The 9 Most Sci-Fi Modes of Transportation You Can Ride
By K. Thor Jensen, PC Magazine, 28 August 2015.
By K. Thor Jensen, PC Magazine, 28 August 2015.
In the last century, we had lots of big ideas about how people would get around in the sci-fi future. Flying cars, jetpacks, rockets all over the place. It was pretty awesome. Sadly, none of it has come to pass as of press time, and we're still stuck with the usual planes, trains, and automobiles.
Let's face it: air travel has become pretty boring. The days of jetting across the sky in luxury (and paying through the nose to do it) are long gone, replaced by airlines that cram people in like sardines and nickel and dime them for every amenity. What used to seem like the transportation of the future has lost its lustre.
But if we look away from the skies, we can find that futurists are still pushing transportation forward in a variety of unique ways. In this feature, we'll zip around the globe spotlighting some amazing transportation initiatives that seem like they come from the future. From single-family subway cars to blindingly fast trains, these are the most sci-fi transportation methods you can actually ride right now.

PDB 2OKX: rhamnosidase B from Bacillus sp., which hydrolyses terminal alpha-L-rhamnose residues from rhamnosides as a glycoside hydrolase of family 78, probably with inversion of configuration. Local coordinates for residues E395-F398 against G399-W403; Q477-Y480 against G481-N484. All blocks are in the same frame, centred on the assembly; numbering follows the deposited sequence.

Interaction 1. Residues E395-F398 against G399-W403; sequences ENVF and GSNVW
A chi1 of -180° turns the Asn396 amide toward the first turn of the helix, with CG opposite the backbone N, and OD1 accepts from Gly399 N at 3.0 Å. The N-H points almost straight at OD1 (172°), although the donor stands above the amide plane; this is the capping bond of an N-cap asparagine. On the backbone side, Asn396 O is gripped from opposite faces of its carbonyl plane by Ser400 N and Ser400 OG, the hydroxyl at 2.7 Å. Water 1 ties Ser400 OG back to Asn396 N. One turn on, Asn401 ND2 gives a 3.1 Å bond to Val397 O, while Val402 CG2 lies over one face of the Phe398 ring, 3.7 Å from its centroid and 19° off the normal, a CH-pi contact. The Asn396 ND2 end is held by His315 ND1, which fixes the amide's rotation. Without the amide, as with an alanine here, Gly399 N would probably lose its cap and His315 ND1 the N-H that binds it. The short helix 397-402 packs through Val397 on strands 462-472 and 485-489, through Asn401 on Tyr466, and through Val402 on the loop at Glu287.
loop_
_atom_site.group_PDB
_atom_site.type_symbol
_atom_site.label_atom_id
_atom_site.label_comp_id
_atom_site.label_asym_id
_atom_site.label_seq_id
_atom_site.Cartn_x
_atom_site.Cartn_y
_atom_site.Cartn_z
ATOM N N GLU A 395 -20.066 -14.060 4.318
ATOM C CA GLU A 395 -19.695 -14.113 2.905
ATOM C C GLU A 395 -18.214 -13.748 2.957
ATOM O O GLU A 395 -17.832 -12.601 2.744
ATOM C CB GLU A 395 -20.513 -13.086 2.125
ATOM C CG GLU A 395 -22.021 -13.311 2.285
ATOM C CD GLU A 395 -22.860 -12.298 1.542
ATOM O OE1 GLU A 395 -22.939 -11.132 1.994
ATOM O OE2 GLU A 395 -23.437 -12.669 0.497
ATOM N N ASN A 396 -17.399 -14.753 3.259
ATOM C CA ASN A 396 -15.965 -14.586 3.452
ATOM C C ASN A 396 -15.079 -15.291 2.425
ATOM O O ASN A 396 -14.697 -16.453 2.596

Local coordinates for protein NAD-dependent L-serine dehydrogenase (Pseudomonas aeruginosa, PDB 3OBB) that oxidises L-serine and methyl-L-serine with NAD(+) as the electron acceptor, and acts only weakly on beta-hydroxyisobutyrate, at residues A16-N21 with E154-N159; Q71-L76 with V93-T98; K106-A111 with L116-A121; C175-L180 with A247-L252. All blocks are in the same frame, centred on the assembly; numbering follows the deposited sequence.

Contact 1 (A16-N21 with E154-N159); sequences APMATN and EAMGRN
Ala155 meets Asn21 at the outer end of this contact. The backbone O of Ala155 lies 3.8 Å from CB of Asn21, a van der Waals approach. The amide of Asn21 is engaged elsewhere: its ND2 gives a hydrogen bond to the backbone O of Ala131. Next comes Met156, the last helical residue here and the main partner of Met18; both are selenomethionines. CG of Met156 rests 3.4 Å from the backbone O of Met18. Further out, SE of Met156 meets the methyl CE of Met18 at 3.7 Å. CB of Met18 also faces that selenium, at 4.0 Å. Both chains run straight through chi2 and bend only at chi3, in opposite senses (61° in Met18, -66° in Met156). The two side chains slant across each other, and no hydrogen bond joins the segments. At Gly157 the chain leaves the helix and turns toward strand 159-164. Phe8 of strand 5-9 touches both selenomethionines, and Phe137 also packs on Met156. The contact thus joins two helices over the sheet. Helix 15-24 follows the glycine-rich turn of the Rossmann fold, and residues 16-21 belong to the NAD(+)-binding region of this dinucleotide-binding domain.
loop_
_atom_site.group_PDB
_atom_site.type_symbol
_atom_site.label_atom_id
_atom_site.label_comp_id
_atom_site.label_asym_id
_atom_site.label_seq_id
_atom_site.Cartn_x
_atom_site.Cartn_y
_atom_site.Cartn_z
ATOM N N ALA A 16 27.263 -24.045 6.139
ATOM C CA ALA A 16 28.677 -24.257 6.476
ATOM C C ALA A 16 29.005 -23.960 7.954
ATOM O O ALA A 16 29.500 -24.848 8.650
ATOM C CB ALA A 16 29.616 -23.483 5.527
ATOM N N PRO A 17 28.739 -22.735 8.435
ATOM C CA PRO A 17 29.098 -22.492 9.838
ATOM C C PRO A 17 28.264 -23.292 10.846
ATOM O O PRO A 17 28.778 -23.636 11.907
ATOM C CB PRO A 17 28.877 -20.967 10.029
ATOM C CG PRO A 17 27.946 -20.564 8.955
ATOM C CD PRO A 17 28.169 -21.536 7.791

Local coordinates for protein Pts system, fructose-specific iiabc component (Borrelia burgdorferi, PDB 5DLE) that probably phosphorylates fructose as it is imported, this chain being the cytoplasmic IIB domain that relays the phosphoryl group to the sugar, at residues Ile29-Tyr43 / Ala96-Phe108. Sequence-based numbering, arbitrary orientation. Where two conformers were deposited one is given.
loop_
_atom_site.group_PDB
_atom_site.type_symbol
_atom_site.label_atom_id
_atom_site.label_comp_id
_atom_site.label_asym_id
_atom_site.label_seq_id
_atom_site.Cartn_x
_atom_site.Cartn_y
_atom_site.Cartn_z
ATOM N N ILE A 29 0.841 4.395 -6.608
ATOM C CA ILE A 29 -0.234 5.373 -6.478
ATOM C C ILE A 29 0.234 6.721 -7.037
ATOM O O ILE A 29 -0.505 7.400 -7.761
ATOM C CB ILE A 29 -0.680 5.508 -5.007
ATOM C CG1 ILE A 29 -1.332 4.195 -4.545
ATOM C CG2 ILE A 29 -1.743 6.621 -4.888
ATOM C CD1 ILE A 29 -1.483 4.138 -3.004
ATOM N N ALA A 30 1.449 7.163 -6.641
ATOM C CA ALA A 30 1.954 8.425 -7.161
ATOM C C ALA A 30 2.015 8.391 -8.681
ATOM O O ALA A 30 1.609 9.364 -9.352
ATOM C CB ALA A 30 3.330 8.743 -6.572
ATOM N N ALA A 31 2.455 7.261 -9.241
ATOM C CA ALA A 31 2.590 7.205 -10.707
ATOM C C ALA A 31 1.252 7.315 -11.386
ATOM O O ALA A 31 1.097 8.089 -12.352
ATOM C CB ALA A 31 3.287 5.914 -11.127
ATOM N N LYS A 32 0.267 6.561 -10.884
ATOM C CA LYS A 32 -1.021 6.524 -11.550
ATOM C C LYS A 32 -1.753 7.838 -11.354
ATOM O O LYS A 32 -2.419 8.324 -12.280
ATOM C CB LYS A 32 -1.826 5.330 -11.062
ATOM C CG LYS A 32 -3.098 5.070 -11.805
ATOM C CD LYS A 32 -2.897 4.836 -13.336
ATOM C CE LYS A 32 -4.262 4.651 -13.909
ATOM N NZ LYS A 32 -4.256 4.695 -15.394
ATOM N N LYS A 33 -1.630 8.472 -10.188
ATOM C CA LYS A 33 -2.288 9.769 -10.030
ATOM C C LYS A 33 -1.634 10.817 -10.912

1. Maglev Trains
The railroad built America, allowing settlers to transport supplies into the wilderness as they carved out pockets of civilization. But once the automobile hit the scene we kind of abandoned railroads as relics of the past. Other countries, however, have hung on to their trains and brought them into the future. Take China, for example: the Shanghai Maglev Train is the first commercially operated train line that runs on magnetic levitation, where the vehicle floats above the track and can hit a top speed of 270 miles per hour.
China's not the only nation dabbling in maglev trains - Japan's Linimo line serves Aichi Prefecture, albeit at a much lower speed, and South Korea is also building one at Incheon Airport.
2. Mi Teleferico
The city of La Paz is a nightmare for commuters - it's built on a number of very steep hills, making train lines impossible, and the streets are clogged with traffic. The city government recently took a major step in making the city more navigable, constructing the longest urban cable car system in the world. The system stretches a little under 7 miles and can transport a staggering 18,000 passengers an hour at peak capacity in enclosed capsules high above the crowded streets below.
Cable cars are a popular form of public transit throughout much of South America, and you can ride them in many cities around the continent. Systems in Caracas, Medellin, and Rio are all heavily used. [Mi Teleférico official website (in Spanish)]
3. Medellin Escalator